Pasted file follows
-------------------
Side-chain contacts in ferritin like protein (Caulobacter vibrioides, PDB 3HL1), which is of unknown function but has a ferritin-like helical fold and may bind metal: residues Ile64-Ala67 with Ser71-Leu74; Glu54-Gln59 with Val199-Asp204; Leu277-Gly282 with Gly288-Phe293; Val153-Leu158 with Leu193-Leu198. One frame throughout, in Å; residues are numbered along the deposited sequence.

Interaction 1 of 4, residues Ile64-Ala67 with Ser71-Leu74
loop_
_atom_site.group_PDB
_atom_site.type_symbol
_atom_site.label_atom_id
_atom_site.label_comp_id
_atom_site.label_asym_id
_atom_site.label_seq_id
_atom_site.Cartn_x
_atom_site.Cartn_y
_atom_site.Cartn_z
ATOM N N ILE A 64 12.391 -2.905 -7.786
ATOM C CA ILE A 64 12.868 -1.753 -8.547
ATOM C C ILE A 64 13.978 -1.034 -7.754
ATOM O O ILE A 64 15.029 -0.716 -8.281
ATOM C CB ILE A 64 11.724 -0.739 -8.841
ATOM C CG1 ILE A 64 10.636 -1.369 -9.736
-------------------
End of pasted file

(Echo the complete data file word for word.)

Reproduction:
Side-chain contacts in ferritin like protein (Caulobacter vibrioides, PDB 3HL1), which is of unknown function but has a ferritin-like helical fold and may bind metal: residues Ile64-Ala67 with Ser71-Leu74; Glu54-Gln59 with Val199-Asp204; Leu277-Gly282 with Gly288-Phe293; Val153-Leu158 with Leu193-Leu198. One frame throughout, in Å; residues are numbered along the deposited sequence.

Interaction 1 of 4, residues Ile64-Ala67 with Ser71-Leu74
loop_
_atom_site.group_PDB
_atom_site.type_symbol
_atom_site.label_atom_id
_atom_site.label_comp_id
_atom_site.label_asym_id
_atom_site.label_seq_id
_atom_site.Cartn_x
_atom_site.Cartn_y
_atom_site.Cartn_z
ATOM N N ILE A 64 12.391 -2.905 -7.786
ATOM C CA ILE A 64 12.868 -1.753 -8.547
ATOM C C ILE A 64 13.978 -1.034 -7.754
ATOM O O ILE A 64 15.029 -0.716 -8.281
ATOM C CB ILE A 64 11.724 -0.739 -8.841
ATOM C CG1 ILE A 64 10.636 -1.369 -9.736